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RabbitMQ 3.13.0 Is Here!

· 5 min read

RabbitMQ 3.13 is now available with support for MQTTv5, stream filtering and significant improvements to classic queue performance, especially for larger messages.

Read dedicated blog posts for more details about these changes:

RabbitMQ 3.13 is the final minor release in the 3.x series. The next release will be 4.0!

Experimental Support For Khepri (Mnesia Replacement)

Apart from the new features mentioned in the first paragraph, RabbitMQ 3.13 includes experimental support for Khepri. Khepri is a new storage backend for RabbitMQ metadata that is designed to replace Mnesia. It is not yet ready for production use but we encourage users to try it out in test environments and provide feedback.

Our plan is to completely remove Mnesia in the future. This should significantly improve RabbitMQ tolerance to network partitions. Once we switch to Khepri, there will be no partition handling strategy configuration (pause_minority, autoheal, etc) — Khepri is based on the Raft protocol, just like quorum queues and therefore the semantics of what to do when a partition occurs are well defined and not configurable.


The command below enables an experimental feature that cannot be disabled. Do not use it in production unless you have tested it thoroughly!

To enable Khepri (experimental in 3.13 and non-reversible!) run:

rabbitmqctl enable_feature_flag khepri_db

You shouldn't really notice any difference after enabling Khepri. The main difference is what happens internally when you declare exchanges, queues, bindings and so on. We encourage experimentation such as declaring your actual topology first and then enabling Khepri (to validate everything works as expected), inducing failures to validate the cluster remains available (as long as the majority of the nodes is up and connected) and so on. Please report any issues you run into.

Feature Flags

RabbitMQ 3.13.0 includes a few new feature flags. It doesn't however, set any older flags as required (apart from those that were already required in 3.12 of course). Therefore, if you have some feature flags disabled, upgrading from 3.12 to 3.13 will still work. In the 3.11 -> 3.12 upgrade, some users ran into issues if not all feature flags were enabled. Such issues won't happen when moving from 3.12 to 3.13.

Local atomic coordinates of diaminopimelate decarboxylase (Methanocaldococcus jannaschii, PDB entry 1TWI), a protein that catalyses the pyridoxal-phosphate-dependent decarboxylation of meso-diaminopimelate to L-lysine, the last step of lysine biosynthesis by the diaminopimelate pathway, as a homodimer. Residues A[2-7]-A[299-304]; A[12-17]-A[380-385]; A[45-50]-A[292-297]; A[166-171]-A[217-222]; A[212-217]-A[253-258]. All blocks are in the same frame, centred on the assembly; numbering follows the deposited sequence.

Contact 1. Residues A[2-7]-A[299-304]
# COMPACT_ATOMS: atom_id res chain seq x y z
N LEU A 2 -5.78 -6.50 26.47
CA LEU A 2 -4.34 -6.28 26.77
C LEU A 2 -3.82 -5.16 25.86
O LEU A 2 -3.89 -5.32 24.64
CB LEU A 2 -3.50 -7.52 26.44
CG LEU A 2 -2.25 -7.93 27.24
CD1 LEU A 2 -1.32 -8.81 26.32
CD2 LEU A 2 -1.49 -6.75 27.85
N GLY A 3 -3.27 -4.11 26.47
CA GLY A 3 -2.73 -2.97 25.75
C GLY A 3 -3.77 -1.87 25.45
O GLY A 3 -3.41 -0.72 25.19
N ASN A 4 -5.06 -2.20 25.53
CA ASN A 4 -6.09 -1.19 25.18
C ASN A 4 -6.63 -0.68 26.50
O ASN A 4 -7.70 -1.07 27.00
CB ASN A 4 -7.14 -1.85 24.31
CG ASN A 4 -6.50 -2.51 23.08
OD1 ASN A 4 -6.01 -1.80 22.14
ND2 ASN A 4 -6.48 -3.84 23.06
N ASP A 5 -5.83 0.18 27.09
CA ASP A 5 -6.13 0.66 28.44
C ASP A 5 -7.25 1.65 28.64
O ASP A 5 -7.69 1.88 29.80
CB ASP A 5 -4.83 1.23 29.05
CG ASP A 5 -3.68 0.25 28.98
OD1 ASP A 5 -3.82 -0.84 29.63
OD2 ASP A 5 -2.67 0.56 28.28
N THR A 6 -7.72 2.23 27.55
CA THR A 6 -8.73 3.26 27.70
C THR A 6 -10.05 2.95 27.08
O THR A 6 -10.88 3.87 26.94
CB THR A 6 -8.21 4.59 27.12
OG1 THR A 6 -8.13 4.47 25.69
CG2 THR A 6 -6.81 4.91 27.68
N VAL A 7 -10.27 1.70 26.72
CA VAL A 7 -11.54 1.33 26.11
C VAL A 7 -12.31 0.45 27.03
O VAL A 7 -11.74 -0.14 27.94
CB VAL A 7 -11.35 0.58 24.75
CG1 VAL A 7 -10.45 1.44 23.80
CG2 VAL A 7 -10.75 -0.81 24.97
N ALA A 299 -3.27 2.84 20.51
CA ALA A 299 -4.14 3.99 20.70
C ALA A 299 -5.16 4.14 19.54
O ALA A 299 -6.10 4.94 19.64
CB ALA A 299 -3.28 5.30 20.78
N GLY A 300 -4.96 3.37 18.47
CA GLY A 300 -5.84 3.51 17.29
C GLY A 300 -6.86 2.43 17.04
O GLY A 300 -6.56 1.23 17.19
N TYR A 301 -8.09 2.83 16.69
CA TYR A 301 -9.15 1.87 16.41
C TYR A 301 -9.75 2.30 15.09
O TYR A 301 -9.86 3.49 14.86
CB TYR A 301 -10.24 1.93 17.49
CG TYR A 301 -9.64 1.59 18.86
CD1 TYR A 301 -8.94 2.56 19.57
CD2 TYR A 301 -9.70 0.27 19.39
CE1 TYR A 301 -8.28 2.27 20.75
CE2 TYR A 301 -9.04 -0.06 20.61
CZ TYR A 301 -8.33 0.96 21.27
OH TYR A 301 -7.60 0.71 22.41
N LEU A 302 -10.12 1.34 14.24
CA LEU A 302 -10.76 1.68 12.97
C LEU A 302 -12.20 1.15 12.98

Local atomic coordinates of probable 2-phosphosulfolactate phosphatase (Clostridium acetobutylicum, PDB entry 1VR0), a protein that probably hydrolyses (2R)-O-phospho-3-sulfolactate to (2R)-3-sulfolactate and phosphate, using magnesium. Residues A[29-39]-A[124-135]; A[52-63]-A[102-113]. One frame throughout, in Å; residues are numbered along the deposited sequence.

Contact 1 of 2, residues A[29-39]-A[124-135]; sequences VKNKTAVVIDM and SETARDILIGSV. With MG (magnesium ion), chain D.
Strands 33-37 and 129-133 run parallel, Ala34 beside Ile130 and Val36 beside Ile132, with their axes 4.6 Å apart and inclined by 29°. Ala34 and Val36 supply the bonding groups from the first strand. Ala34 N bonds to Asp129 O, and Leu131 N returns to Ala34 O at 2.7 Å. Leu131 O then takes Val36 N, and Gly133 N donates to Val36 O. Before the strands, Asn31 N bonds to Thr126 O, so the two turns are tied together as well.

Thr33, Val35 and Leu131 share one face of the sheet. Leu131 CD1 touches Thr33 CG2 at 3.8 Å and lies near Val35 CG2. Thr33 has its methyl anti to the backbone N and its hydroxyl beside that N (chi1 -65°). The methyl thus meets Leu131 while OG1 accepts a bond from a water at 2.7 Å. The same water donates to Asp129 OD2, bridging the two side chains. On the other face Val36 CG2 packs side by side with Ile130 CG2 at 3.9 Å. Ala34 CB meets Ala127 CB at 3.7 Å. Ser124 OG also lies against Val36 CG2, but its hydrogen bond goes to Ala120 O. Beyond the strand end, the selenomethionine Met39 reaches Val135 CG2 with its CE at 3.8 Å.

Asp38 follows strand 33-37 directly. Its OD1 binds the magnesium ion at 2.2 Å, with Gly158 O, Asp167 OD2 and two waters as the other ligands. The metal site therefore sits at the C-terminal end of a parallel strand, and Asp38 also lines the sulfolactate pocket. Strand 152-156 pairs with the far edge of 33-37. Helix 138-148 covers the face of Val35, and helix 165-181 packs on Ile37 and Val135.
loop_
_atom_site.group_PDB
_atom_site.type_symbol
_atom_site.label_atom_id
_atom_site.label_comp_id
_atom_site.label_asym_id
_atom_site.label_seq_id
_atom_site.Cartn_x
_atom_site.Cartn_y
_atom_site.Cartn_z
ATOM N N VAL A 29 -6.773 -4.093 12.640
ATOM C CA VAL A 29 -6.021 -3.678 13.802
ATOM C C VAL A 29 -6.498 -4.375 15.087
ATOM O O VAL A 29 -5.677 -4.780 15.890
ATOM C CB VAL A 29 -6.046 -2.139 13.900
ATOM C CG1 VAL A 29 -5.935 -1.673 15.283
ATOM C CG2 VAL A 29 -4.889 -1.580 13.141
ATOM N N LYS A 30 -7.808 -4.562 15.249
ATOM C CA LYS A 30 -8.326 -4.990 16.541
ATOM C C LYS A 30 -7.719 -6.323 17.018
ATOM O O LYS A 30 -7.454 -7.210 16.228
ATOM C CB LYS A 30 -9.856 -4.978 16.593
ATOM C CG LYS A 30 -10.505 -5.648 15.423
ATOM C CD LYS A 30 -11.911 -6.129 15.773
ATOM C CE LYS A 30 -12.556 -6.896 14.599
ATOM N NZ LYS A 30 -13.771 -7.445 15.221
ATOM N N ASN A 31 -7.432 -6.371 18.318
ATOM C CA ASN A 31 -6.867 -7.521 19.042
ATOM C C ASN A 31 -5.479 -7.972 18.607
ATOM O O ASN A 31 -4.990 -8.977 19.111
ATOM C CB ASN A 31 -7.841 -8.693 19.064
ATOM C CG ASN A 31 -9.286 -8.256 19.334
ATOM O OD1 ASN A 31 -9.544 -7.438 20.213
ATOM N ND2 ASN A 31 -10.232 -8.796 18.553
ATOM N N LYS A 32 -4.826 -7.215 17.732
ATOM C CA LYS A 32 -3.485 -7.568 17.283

You should always enable all non-experimental feature flags after a successful upgrade.

Classic Queues: Version 1 Remains The Default

We had intended to change the default version of classic queues to v2 in 3.13 but ultimately decided against it. Therefore, v1 is still the default and v2 remains an opt-in feature. However, classic queues v2 are highly recommended! You can upgrade your queues by setting x-queue-version=2 in a policy. To make sure new queues are created as v2 by default, you can set

classic_queue.default_version = 2

in rabbitmq.conf.

The reason v1 remains the default has nothing to do with any v2 shortcomings but rather with the fact that changing the node default led to some back and forth migrations between v1 and v2 in certain scenarios. In particular, a mirrored queue would be upgraded and downgraded back and forth between v1 and v2 during a rolling upgrade, since the default would be different on different nodes. To avoid any risk of such scenarios, we decided against this change.

Classic queues v2 will become the only option in the future. By then, queue mirroring will be removed and therefore there will be no risk of mirroring-related issues.

Message Containers

Message Containers are a mostly invisible change in how messages are handled internally. RabbitMQ was originally built as an AMQP 0-9-1 broker. However, over the years, support for AMQP 1.0, MQTT, STOMP and Streams was added. This led to some internal message format conversions since different protocols have mostly similar concepts, but differ in the details such as available data types.

Message containers are based on a message format from AMQP 1.0 and modernize internal message representation with today's multi-protocol assumptions and makes all the conversions between protocols explicit.

These conversions are now documented.

That's A Wrap For 3.x!

RabbitMQ 3.0.0 was released in November 2012. For various historical reasons, the major version has not been incremented since then. However, it's time to say goodbye to the 3.x series and move on to 4.0 later this year. Version 4.0 will include a number of breaking changes but most importantly, it will no longer support mirroring of classic queues. Policy keys related to mirroring will be ignored and queues will become single-node queues. This is a final call for users requiring highly available queues: migrate to quorum queues, or streams if applicable, as soon as possible. You will enjoy much higher data safety, reliability and better performance than mirrored queues ever offered.